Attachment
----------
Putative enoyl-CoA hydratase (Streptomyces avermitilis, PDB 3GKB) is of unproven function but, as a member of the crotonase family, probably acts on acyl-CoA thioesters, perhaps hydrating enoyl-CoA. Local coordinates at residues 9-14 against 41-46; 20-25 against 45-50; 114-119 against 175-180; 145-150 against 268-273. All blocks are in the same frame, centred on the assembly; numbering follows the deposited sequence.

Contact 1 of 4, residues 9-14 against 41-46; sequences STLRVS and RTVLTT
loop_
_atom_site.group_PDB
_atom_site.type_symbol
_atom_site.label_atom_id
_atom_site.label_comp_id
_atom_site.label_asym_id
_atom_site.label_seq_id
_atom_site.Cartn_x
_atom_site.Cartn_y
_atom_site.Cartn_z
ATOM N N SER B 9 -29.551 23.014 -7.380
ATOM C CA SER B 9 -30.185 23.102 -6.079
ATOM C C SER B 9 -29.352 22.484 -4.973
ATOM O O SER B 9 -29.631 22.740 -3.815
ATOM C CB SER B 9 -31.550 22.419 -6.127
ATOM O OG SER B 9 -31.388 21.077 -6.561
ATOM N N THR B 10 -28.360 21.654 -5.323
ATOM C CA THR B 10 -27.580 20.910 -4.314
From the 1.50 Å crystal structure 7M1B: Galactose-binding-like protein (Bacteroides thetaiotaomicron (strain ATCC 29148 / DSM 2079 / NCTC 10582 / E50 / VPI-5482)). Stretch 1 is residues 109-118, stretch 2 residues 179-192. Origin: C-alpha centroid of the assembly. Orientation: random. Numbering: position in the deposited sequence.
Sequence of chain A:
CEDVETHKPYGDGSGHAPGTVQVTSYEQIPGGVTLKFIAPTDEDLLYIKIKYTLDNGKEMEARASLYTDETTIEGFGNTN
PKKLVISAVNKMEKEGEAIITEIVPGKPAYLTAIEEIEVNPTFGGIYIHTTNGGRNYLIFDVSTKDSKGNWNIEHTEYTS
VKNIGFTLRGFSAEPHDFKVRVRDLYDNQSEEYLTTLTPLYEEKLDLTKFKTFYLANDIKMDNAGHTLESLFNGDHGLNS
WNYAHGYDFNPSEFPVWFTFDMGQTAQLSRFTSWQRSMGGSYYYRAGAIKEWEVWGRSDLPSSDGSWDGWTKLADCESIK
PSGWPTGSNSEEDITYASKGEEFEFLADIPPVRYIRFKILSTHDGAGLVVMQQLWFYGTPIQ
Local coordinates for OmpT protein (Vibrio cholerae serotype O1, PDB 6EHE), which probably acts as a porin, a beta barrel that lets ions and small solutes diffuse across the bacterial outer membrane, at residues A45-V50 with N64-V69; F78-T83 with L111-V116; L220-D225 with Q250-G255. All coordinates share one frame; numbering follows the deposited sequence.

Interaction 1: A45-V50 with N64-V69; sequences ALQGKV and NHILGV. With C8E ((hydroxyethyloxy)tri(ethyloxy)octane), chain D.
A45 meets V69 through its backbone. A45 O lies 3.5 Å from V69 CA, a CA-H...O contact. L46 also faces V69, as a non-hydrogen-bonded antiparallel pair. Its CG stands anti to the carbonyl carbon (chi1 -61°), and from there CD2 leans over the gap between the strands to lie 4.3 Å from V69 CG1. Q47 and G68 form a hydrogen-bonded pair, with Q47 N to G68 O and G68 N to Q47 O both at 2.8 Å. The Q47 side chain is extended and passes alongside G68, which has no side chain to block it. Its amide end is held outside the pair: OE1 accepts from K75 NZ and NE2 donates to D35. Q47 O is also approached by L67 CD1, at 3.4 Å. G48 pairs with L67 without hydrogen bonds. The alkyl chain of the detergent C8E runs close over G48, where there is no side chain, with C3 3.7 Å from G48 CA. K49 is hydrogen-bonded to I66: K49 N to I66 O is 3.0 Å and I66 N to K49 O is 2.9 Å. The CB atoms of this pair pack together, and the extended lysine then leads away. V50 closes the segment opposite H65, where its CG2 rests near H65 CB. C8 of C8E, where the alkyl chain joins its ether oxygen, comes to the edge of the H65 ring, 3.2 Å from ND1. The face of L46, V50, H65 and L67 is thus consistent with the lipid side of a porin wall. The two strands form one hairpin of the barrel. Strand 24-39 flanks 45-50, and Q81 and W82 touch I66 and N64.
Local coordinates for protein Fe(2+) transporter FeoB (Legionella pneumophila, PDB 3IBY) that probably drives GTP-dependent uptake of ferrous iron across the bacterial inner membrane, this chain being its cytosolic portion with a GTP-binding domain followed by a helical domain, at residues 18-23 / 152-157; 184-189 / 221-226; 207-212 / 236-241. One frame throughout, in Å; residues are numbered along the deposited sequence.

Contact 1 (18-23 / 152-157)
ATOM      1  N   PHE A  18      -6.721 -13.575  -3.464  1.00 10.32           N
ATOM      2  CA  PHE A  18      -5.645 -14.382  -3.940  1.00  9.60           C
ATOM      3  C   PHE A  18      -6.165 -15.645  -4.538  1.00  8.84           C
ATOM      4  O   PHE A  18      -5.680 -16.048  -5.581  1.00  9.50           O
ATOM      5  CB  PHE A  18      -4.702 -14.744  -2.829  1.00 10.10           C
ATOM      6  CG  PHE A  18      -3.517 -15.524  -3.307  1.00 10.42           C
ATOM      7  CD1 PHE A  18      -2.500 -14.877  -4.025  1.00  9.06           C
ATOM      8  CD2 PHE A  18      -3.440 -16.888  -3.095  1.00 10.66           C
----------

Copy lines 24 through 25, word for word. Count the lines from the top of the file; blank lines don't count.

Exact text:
PKKLVISAVNKMEKEGEAIITEIVPGKPAYLTAIEEIEVNPTFGGIYIHTTNGGRNYLIFDVSTKDSKGNWNIEHTEYTS
VKNIGFTLRGFSAEPHDFKVRVRDLYDNQSEEYLTTLTPLYEEKLDLTKFKTFYLANDIKMDNAGHTLESLFNGDHGLNS